|Entrance to Nancy Island Provincial Park|
Wasaga Beach plays a lively role in Canada's young history. During the War of 1812, the area saw battle between the British and Americans who faught over the control of the Upper Great Lakes. On August 13th, 1814 an American fleet of three ships arrived at the river mouth and discovered the British schooner Nancy and after a heavy fight sunk it in the river. It all took place at what is now known as Nancy Island. Visitors are encouraged to visit Nancy Island's wonderful museum and learn more about the history of this area. Before the arrival of the Europeans, the river mound was settled by natives. The meager sandy soil did not make for good farming but it was the abundance of fish and the ideal supply route provided by the Nottawasaga River that attracted natives, early settlers and later loggers and fur traders.
During the turn of the century and through the twenties and thirties, Wasaga Beach developed into a tourist destination for the rich and famous that could afford the long and expensive trip from the City of Toronto to this remote area. Several grand hotels and dance halls had been built along the river and shoreline. All of these structures had been torn down, but the famous Dardanella Night Club, still a big attraction, is still where is was built so many years ago.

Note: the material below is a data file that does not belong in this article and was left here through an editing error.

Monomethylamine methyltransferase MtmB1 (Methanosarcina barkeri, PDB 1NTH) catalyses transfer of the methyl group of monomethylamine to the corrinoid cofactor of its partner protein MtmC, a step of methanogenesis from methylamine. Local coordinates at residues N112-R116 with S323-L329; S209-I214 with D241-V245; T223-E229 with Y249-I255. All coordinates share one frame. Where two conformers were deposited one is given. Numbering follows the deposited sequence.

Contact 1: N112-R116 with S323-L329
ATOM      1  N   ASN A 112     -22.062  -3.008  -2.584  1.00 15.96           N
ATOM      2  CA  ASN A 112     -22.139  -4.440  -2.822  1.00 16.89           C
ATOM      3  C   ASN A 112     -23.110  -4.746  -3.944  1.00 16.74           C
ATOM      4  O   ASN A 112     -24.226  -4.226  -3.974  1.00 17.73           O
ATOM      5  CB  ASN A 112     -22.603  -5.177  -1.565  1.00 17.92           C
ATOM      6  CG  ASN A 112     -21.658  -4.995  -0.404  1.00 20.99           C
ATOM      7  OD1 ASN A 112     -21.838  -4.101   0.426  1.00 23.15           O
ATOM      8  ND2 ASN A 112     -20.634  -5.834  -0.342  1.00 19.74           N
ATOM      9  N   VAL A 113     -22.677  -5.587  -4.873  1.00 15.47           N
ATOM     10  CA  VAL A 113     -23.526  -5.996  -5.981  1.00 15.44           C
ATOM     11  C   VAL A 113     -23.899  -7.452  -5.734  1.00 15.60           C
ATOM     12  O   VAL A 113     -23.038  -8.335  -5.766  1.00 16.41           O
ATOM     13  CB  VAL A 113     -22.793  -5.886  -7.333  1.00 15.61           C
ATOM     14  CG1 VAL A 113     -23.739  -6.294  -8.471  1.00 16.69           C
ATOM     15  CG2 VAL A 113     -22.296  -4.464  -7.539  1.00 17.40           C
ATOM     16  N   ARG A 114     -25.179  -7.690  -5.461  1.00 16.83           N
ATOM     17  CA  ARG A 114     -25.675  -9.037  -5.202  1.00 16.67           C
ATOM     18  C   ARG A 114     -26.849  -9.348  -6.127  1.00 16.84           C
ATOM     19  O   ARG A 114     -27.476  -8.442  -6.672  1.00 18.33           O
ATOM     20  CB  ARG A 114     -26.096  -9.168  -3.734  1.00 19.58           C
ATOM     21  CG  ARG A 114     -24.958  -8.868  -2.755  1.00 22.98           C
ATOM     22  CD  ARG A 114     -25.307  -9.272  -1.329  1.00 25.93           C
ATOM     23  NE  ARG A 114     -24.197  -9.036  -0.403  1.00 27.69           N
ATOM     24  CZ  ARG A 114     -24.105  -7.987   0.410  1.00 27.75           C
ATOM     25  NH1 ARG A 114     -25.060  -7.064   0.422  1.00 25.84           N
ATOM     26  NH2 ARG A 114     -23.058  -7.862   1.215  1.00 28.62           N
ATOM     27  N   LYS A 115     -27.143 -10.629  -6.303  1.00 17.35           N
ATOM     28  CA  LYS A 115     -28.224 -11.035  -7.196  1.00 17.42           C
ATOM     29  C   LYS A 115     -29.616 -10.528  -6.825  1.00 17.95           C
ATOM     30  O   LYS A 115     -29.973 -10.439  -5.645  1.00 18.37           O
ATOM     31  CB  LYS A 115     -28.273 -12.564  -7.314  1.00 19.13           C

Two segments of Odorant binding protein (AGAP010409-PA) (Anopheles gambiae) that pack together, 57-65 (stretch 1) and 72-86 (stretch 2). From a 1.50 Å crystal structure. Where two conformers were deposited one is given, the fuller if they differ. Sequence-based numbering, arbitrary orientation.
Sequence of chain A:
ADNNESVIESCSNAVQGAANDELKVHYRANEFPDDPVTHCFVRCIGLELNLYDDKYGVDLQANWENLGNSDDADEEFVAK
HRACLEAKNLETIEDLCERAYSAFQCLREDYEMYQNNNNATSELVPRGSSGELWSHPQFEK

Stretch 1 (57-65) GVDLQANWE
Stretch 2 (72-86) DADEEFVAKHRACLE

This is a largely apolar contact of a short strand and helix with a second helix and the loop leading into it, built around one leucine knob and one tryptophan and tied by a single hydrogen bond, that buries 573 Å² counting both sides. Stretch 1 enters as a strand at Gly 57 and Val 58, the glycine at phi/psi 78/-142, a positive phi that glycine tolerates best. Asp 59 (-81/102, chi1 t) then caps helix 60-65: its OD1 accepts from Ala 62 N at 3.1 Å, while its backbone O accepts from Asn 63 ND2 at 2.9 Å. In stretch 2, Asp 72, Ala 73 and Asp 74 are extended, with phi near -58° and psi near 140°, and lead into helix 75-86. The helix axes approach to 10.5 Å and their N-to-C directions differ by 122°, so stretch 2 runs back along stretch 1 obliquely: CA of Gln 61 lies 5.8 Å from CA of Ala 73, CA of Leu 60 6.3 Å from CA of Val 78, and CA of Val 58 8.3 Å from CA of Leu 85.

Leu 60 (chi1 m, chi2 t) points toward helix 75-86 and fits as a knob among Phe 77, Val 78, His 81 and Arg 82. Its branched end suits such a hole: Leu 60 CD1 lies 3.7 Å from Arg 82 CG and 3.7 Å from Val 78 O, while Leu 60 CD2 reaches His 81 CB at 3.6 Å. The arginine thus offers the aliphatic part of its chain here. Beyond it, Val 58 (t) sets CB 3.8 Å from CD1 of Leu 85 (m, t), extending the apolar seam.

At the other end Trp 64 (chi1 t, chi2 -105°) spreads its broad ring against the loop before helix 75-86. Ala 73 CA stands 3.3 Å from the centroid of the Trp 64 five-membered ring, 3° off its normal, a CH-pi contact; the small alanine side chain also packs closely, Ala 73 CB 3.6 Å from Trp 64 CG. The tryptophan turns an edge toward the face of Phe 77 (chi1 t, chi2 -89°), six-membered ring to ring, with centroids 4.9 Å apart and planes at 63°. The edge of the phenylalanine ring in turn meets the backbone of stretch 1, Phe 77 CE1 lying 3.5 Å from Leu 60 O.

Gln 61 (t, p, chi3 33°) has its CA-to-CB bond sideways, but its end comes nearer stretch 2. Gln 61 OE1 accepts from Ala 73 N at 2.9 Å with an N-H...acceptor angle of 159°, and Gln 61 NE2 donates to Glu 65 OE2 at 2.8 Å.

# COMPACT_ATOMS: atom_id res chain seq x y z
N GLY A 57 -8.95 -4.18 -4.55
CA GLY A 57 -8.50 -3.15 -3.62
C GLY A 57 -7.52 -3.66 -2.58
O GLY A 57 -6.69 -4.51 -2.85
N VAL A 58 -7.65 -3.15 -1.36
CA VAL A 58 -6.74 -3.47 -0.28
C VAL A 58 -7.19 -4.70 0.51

During World War II, Wasaga Beach saw a big boom when thousands of service men stationed in nearby Base Borden flocked to the sandy beaches on weekends, causing the first real building boom of cottages and year round structures. Ever since then, Wasaga Beach has been a prime vacation spot, welcoming countless of tourists and summer residents.
Now Wasaga Beach is developing into a year round vacation destination and has been named Ontario's largest growing community in its range. Residential and touristic development alike will bring Wasaga Beach to the next level but always with the visitors and tourists in mind.